# Integral of speed as a function of displacement

by Paul Czerner
Tags: displacement, function, integral, speed
 Homework Sci Advisor HW Helper Thanks P: 9,921 You have dx/dt = f(x)? Turn that into dt = dx/f(x) and integrate, if you can: t = $\int$(1/f(x)).dx However, you mentioned path integrals, so maybe there's more than one space dimension here? Please provide the actual equation.
 Homework Sci Advisor HW Helper Thanks P: 9,921 Integral of speed as a function of displacement As I understand it, you have speed v = v(x), so t = ∫(1/v(x)).dx If you want to know the position x1 reached at time t1 then you have to solve t1 = $∫^{x1}_{0}$(1/v(x)).dx E.g. suppose v(x) = a.x + b t1 = [ln(x+b/a)/a$]^{x1}_{0}$ = (ln(x1+b/a) - ln(b/a)]/a a.x1 = b.exp(a.t1) - b If that's not what you're trying to do, please pick a specific v=v(x) so that we an discuss it more clearly.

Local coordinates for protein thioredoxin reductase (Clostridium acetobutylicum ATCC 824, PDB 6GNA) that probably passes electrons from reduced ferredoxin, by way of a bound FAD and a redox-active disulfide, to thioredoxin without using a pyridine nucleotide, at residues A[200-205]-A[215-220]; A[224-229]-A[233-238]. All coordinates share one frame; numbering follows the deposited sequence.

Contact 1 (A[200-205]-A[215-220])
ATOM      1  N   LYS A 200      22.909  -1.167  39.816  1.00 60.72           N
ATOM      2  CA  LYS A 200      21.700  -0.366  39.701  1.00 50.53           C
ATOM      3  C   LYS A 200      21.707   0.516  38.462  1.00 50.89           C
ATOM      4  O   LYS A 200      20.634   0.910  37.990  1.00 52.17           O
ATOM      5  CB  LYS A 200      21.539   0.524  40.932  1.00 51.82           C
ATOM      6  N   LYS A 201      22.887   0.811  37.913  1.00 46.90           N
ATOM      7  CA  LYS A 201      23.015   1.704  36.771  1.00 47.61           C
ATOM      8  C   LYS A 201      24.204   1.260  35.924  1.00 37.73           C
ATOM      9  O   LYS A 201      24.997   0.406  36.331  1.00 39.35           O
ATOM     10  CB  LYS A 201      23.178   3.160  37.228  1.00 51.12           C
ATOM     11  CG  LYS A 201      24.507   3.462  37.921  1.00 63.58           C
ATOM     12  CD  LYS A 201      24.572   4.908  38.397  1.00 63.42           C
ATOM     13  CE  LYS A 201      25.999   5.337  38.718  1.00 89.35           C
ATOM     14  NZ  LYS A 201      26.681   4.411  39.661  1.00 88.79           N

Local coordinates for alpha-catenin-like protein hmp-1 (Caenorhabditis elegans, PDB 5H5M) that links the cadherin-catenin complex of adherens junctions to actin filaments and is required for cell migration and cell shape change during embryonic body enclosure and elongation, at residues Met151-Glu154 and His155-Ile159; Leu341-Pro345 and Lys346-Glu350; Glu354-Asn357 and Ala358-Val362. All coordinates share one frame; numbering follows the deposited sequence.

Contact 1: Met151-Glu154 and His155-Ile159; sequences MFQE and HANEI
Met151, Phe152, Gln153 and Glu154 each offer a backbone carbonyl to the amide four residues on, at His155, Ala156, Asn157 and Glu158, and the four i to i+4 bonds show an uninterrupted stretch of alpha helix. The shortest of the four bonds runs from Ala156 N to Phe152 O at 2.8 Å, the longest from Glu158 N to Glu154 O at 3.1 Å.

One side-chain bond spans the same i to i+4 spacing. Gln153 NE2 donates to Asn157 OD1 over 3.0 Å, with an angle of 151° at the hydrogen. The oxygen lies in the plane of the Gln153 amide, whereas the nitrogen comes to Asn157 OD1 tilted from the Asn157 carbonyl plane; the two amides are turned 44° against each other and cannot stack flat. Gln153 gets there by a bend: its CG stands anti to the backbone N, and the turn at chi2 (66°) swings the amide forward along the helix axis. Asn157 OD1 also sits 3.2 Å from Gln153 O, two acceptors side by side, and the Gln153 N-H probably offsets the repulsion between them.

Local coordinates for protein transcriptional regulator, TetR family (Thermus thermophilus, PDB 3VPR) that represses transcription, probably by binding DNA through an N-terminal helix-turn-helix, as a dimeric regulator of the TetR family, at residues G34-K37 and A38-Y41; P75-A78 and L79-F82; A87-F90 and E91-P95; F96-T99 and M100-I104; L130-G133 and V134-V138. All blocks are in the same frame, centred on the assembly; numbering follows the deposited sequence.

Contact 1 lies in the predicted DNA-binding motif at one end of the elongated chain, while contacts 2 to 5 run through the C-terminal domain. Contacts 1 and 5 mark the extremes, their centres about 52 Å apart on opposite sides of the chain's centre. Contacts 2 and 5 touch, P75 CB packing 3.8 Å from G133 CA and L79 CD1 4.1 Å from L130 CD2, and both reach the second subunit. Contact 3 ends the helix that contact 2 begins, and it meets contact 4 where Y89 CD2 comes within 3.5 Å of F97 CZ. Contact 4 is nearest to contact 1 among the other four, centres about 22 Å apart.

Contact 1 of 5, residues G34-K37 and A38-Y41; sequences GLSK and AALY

Quote by haruspex As I understand it, you have speed v = v(x), so t = ∫(1/v(x)).dx If you want to know the position x1 reached at time t1 then you have to solve t1 = $∫^{x1}_{0}$(1/v(x)).dx E.g. suppose v(x) = a.x + b t1 = [ln(x+b/a)/a$]^{x1}_{0}$ = (ln(x1+b/a) - ln(b/a)]/a a.x1 = b.exp(a.t1) - b If that's not what you're trying to do, please pick a specific v=v(x) so that we an discuss it more clearly.